A couple of co-workers from my company’s Sales Development team asked me what they should be talking about when they reach out to a potential customer to try and get a meeting. I asked about their current talk track and listened as they told me about the latest feature. I winced at hearing about the bells and whistles, the knobs and the dials.
They were a bit stunned when I said, “I wouldn’t talk about any of that.”
This is a team with some pretty amazing stats in terms of booking meetings with potential customers. Still, I’d listened in on some calls and thought I might be able to offer a technique to increase their success rate.
“If it’s me, I’m not talking about the product at all. Follow the script, for now, and we’ll work on it over time. Just know I wouldn’t be talking at all about the product.”
One of them asked, “Really?”
“Really. I’d call, introduce myself, and launch into how I’m calling to see if you’ve got 20 minutes in the next week or so to meet with Jim Bob Sales Rep to discuss the 3 biggest challenges their peers are facing today. No products, no slides, Jim will just share some of the major pains your peers are facing. If you’re facing even 1 of them, like some of our customers were before signing up, then Jim can set a follow-up meeting to discuss our solution. Then I’d ask for a day and time. Like, ‘How’s Thursday at 2pm look for you?’ Don’t ask for a meeting, just assume there’s going to be one.”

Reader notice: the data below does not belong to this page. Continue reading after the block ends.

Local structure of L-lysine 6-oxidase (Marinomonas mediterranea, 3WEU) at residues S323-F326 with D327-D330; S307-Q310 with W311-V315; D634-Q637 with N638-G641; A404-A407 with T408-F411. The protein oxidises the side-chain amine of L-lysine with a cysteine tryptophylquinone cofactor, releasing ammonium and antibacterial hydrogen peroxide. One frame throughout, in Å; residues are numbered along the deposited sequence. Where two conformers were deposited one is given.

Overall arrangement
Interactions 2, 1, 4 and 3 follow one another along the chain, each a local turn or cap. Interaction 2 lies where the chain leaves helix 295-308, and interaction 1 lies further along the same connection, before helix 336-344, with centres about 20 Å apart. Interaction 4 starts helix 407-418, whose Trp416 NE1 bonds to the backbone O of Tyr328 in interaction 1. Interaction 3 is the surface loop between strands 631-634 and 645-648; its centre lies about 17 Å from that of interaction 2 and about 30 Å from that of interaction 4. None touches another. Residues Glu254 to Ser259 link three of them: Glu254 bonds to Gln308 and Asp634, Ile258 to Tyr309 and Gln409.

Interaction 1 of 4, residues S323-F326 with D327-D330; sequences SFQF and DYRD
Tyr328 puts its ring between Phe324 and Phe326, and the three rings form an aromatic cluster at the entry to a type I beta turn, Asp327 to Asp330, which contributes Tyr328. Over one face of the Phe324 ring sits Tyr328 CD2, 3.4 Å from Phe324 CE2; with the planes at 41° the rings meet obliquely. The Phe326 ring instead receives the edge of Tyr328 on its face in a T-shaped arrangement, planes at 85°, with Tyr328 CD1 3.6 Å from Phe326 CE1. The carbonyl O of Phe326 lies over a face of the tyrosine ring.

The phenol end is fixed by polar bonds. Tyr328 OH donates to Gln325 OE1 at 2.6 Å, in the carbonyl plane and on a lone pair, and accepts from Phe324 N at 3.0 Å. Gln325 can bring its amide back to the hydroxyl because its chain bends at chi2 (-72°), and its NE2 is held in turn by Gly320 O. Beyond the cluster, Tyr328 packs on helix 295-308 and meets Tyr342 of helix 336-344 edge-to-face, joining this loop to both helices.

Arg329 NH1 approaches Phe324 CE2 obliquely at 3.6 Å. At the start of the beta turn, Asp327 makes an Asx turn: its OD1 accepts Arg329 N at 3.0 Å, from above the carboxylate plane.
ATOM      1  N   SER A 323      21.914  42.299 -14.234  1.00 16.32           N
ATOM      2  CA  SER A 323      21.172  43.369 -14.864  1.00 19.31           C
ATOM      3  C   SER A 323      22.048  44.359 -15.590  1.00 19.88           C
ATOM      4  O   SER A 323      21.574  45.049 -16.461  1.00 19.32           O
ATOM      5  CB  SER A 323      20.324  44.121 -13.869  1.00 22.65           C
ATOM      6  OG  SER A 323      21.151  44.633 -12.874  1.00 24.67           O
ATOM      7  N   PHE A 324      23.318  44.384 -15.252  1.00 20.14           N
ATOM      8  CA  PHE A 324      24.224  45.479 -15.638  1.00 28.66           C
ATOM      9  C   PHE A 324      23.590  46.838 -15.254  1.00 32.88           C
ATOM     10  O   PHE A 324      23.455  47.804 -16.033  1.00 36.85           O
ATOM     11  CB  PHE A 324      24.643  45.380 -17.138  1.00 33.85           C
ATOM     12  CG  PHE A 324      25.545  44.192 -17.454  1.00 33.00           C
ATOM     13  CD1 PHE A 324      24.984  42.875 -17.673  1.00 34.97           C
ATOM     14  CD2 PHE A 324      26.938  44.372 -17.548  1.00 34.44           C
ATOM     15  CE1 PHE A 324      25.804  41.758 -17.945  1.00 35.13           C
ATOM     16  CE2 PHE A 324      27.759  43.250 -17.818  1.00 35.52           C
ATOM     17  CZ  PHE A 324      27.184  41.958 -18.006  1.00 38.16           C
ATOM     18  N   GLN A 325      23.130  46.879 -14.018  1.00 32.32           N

Another moment passed by as they contemplated the strategy.
“What if I don’t know the customer’s problem?” one of them replied.
“What do you mean you d… of course you know their problems!” I shot back. “We hear the same problems from our customers all the time! The same problems are why they buy. What do you hear in healthcare? Write it down. What do you hear in finance? Write it down. Same for everyone. Put it all down. There’s your cheat sheet for the next customer in the same industry. In any industry.”
“Look, I was a customer once, right? So pretend I’m your potential customer. I’m busy solving a hundred other problems. Why would I talk to you if you have nothing to offer? You’re asking for 5 or 10 minutes to bombard me with questions about my current approach or just pitch some features? I’d hang up on you.”
They nodded in agreement.
“Shouldn’t you just assume that since I’m not yet a customer I must have the same or similar problems as others in the same industry have had?”
And just like that, lightbulbs.
Your customer has a pain point that your product addresses. You know what those pain points are and how to overcome them because you’ve done it dozens or hundreds of times. Don’t sell products. Don’t sell features. Don’t pitch bells and whistles. Sell on being knowledgeable in your customer’s industry and having experience with overcoming those problems.